Before the rest of the world retreated into their homes and trips to the store and work dwindled to a minimum, Jeannette Winner already was growing accustomed to the solitary life.
“I’m no spring chicken anymore,” Winner said with a laugh. “Some people keep charging through that part of their life … I’m content to just get up in the morning and go to bed at night.”
After a recent stint in the hospital, Winner came back to her 40-acre property, which overlooks the mountains near Williamsport, Pa. A fiercely independent woman, Winner, 85, is no longer able to drive and rarely gets out of the house.
But while COVID-19 has intensified Winner’s limited human interaction, her daily experience is now common for many others in all walks of life.
Growing over the years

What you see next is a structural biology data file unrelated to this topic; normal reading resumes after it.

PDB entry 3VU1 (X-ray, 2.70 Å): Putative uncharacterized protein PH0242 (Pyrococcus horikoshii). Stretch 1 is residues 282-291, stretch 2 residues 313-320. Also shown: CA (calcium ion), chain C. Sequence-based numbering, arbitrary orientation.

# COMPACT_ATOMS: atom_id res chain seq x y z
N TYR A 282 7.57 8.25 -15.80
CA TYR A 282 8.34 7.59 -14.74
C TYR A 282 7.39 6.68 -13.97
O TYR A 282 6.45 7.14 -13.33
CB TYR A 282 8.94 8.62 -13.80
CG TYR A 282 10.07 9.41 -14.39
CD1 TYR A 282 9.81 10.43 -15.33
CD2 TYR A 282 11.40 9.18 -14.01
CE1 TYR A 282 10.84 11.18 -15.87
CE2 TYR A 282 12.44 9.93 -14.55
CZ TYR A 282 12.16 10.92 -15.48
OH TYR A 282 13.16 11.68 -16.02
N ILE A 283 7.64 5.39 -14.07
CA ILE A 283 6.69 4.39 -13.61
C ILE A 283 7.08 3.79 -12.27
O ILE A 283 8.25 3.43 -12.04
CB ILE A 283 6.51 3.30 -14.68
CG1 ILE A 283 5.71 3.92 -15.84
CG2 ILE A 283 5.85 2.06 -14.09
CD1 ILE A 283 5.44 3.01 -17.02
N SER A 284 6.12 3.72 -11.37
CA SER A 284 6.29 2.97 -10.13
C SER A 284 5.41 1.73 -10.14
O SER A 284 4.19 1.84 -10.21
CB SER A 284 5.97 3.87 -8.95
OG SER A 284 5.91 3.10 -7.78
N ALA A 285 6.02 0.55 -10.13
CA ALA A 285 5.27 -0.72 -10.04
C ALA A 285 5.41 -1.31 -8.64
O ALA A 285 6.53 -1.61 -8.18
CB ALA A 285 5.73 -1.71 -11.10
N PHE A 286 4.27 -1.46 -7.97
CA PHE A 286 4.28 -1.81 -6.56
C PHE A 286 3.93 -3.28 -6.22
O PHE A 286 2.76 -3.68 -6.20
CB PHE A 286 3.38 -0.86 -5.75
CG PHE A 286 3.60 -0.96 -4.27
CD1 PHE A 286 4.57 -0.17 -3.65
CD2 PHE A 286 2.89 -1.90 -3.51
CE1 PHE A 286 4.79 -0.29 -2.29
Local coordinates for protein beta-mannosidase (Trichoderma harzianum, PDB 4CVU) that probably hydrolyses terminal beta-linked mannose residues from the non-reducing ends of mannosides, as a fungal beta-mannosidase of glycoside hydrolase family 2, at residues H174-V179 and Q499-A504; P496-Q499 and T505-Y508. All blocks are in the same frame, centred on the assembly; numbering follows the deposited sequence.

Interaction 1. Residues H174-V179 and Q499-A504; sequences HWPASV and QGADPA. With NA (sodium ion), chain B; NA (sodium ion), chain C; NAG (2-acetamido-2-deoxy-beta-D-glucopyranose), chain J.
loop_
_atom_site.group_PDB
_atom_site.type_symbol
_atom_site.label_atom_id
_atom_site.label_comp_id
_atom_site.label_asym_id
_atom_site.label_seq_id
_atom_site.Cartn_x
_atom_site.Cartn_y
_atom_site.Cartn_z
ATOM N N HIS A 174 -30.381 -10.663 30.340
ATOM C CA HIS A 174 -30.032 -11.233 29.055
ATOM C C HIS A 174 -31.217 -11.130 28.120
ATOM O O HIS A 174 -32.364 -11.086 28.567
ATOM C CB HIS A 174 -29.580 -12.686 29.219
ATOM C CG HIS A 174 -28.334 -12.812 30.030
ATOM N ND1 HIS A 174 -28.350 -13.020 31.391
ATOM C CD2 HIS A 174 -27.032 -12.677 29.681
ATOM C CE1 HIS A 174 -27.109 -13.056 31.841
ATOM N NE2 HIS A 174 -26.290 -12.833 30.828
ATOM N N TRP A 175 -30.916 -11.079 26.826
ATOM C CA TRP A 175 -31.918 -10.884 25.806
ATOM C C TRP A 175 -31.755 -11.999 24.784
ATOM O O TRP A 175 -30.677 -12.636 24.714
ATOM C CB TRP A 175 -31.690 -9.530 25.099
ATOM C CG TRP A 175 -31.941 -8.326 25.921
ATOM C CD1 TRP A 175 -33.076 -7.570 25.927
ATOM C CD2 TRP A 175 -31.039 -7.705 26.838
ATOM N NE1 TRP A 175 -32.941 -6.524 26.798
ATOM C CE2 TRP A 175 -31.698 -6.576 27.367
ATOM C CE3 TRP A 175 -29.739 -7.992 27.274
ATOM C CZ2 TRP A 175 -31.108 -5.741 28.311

Isolation and loneliness are nothing new in the United States, according to Kimberly Delbo, director of nursing services at Emmanuel Home in Northumberland. In fact, it’s an issue that has more than doubled since the 1980s.
“This was a public health epidemic even before COVID-19,” Delbo said. “It’s very detrimental to one’s health for someone to be alone.”
While many see isolation as an issue mainly for older individuals or those in nursing homes, research shows that depression and social exclusion exists among younger people as well.
Vivek Murthy, the 19th U.S. surgeon general, is an outspoken advocate against isolation and loneliness and has spent years researching its progression and cause.
Amplified by COVID-19
Forced isolation due to the coronavirus has taken an existing problem and amplified it, Murthy said in a recent USA Today article, which also highlighted his book, “Together: The Healing Power of Human Connection in a Sometimes Lonely World.”
He predicted that extended isolation would have...
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